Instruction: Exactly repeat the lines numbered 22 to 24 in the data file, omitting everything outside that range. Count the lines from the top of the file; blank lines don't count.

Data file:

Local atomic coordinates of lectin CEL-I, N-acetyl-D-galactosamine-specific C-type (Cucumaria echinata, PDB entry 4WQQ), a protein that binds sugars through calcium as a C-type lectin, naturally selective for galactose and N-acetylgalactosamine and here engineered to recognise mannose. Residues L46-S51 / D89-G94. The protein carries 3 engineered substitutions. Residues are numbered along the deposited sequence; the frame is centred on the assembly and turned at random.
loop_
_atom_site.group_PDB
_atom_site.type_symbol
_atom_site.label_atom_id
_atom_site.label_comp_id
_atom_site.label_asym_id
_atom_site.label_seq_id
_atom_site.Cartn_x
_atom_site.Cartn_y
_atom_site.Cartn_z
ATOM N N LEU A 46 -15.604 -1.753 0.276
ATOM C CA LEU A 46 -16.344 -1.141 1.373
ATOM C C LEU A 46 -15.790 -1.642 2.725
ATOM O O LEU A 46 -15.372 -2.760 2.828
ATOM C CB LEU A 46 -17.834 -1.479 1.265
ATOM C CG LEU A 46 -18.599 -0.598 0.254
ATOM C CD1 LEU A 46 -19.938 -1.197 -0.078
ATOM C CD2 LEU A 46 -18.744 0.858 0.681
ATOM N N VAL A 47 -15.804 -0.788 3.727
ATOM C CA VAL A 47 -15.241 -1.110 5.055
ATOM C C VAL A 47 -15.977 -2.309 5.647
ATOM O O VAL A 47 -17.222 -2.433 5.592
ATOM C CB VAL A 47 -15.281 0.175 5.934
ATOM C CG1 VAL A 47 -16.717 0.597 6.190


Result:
ATOM C C VAL A 47 -15.977 -2.309 5.647
ATOM O O VAL A 47 -17.222 -2.433 5.592
ATOM C CB VAL A 47 -15.281 0.175 5.934